A NASCAR senior official said Monday that the sanctioning body won’t use local cautions in many cases at road course events. The official also explained why a caution was called when rain was only over part of the track during Sunday’s Cup race.
With seven road course Cup points races this season, the notion of having a caution only in a particular portion of the course — as other racing series may do — is something that could be debated throughout the year.
Scott Miller, NASCAR senior vice president of competition, suggested to SiriusXM NASCAR Radio’s “The Morning Drive” that there’s no need for much debate.
“We will give a competitor an opportunity to get going again unless he’s in a super dangerous spot with cars coming at him,” Miller said. “We’ll give them an opportunity to get going again. We’ll wait as long as we can, but we typically don’t throw a full-course caution unless we know we’re going to have to dispatch equipment to either pick up debris, clean up oil or pull a car out of the tire barriers.
“Under no circumstance are we going to have a local yellow with our equipment and our personnel out on the track. Local yellows (are) something that we can talk about, but honestly, concept(-wise) it is good but in practice I don’t really think that it keeps us from throwing the full-course caution hardly ever.”
There were 25 cautions during the Cup, Xfinity and Camping World Truck races this past weekend. Last year, there were 16 cautions for all three series on the Daytona road course.
Much of the increase this year was due to accidents. Nine of the 25 cautions this year were for accidents in the three series compared to two cautions for accidents last year. There were six cautions for stalled vehicles this year (same total as last year). Each year had one caution for weather.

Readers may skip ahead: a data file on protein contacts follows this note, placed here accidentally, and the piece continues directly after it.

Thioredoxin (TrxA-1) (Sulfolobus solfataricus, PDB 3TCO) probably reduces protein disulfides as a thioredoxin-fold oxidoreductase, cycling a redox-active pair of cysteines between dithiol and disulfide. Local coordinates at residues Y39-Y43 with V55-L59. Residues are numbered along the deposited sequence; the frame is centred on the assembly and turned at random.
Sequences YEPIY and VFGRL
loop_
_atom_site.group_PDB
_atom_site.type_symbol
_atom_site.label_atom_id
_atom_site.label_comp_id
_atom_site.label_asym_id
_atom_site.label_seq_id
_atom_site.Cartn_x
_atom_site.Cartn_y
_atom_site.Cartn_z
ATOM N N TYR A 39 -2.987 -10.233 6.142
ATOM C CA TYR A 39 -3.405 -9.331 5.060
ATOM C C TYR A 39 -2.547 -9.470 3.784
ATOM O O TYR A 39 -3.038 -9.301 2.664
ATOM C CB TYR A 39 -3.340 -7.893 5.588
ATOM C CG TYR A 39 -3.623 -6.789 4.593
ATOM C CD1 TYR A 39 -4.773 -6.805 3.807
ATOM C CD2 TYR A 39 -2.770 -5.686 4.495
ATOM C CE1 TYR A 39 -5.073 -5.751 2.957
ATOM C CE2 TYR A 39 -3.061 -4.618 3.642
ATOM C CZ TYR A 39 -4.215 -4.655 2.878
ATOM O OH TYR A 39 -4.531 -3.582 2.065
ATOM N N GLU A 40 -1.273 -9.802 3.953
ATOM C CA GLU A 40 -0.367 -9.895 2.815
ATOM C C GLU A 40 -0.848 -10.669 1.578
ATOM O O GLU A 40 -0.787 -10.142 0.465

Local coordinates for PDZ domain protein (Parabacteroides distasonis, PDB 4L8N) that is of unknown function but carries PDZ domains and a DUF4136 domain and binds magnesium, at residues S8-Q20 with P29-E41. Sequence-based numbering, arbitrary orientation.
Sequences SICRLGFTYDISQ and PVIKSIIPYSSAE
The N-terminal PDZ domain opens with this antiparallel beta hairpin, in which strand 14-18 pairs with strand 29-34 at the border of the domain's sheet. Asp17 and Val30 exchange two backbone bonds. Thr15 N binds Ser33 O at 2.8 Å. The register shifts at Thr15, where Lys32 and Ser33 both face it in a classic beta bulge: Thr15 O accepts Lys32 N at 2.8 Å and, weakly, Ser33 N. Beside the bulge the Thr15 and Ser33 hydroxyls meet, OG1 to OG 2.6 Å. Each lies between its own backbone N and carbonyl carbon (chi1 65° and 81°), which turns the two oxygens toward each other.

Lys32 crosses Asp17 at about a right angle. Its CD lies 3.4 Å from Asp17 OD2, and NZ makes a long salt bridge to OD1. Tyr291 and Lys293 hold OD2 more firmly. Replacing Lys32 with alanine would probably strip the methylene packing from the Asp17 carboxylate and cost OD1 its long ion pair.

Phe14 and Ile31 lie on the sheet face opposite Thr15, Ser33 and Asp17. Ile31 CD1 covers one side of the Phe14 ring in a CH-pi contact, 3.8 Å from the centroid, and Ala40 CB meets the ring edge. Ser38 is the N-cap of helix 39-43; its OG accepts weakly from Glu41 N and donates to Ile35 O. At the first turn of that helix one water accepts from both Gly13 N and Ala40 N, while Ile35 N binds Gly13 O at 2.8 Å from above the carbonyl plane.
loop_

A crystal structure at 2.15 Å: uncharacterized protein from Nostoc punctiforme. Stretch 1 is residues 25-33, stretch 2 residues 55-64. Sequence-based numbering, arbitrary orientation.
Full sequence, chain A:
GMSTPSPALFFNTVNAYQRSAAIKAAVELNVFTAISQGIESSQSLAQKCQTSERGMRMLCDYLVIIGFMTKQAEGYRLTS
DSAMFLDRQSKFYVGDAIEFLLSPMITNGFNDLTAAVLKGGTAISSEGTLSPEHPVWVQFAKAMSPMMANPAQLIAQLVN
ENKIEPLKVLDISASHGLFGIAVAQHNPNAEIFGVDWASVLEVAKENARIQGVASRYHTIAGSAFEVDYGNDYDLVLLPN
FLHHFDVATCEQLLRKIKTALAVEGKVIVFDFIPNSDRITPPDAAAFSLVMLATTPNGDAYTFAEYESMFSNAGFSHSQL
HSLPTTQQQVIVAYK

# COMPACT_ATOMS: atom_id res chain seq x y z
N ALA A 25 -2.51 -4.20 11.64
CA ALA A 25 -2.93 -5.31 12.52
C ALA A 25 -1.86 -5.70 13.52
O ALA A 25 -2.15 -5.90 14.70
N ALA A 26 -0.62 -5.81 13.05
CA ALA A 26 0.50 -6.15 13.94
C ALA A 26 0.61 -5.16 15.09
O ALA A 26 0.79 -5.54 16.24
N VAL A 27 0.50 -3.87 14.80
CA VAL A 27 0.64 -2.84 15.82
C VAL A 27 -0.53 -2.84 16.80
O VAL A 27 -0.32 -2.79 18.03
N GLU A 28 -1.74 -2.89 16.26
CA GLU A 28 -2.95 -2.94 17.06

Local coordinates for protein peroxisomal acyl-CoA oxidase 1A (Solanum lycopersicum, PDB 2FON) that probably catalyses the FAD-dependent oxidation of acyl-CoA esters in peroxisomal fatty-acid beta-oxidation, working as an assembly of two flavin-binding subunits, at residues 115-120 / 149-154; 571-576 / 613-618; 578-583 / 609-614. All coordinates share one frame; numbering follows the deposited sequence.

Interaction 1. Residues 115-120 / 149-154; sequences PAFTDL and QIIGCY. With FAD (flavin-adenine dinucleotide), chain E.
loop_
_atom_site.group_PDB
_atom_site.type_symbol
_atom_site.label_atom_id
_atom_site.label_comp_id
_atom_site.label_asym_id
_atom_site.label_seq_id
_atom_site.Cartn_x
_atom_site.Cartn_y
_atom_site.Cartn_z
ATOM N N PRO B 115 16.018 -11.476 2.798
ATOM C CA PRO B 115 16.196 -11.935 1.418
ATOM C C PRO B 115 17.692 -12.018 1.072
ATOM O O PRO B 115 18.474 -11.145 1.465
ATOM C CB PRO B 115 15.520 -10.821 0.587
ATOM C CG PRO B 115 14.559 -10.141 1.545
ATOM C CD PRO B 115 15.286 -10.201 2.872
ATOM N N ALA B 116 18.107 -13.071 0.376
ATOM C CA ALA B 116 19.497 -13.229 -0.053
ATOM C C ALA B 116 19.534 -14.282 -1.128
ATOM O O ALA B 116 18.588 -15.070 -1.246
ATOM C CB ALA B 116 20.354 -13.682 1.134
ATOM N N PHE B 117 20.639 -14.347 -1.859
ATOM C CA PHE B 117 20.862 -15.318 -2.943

The caution for rain in Sunday’s Cup race could be viewed as controversial by some with rain only over a portion of the 3.61-mile course at Daytona.
Section 10.6.5.a of the Cup rulebook states that when a race has started under dry conditions, NASCAR will call a caution when officials determine “conditions are too ‘wet’ to continue under ‘dry’ condition equipment.”
Why is there such a rule when teams have rain tires and can make the decision if to go to rain tires on their own?
“The one in the Cup race was pretty unique and actually a difficult call,” Miller said on SiriusXM NASCAR Radio of the caution for rain. “One of the things that was unique about it was it was kind of raining hard in a couple of corners and not on the rest of the track at all.
“So what we really wanted to avoid — and why we threw that caution — was we didn’t want the drivers thinking that the track was dry. There was no way the spotters can know, there’s no way anybody can really know that it’s raining hard in those couple of corners except us with our turn spotters reporting back and our chase vehicles reporting back.
“So we didn’t want to send the field into those corners with a wet surface and then be completely unaware. That’s why the caution came out there.”